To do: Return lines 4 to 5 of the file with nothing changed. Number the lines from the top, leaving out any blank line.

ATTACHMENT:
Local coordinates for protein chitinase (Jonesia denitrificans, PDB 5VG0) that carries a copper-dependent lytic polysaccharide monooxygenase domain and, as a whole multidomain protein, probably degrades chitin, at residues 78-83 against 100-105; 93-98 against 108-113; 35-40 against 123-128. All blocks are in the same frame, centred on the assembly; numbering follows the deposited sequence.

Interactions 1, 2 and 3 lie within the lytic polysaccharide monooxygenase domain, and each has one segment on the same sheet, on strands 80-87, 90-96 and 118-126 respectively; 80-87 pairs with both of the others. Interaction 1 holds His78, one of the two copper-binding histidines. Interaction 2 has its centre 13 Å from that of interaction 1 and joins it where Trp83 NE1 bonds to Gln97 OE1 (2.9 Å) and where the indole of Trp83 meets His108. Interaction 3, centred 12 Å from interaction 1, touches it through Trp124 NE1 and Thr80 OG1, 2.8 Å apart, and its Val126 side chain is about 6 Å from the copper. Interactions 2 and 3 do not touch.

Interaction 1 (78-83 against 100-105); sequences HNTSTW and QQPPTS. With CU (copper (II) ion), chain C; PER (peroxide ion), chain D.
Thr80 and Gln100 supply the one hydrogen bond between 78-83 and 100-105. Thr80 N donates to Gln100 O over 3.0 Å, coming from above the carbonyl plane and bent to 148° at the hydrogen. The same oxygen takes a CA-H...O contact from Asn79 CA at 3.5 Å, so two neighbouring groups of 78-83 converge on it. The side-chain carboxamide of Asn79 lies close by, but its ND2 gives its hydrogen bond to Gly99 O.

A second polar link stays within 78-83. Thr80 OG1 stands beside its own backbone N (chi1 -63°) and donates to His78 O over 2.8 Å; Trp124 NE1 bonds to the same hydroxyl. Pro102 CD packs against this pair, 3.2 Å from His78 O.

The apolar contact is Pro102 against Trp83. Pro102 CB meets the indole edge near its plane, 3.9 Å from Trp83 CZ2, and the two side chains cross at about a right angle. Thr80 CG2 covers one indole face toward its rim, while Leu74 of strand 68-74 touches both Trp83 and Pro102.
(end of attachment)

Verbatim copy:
Thr80 and Gln100 supply the one hydrogen bond between 78-83 and 100-105. Thr80 N donates to Gln100 O over 3.0 Å, coming from above the carbonyl plane and bent to 148° at the hydrogen. The same oxygen takes a CA-H...O contact from Asn79 CA at 3.5 Å, so two neighbouring groups of 78-83 converge on it. The side-chain carboxamide of Asn79 lies close by, but its ND2 gives its hydrogen bond to Gly99 O.

A second polar link stays within 78-83. Thr80 OG1 stands beside its own backbone N (chi1 -63°) and donates to His78 O over 2.8 Å; Trp124 NE1 bonds to the same hydroxyl. Pro102 CD packs against this pair, 3.2 Å from His78 O.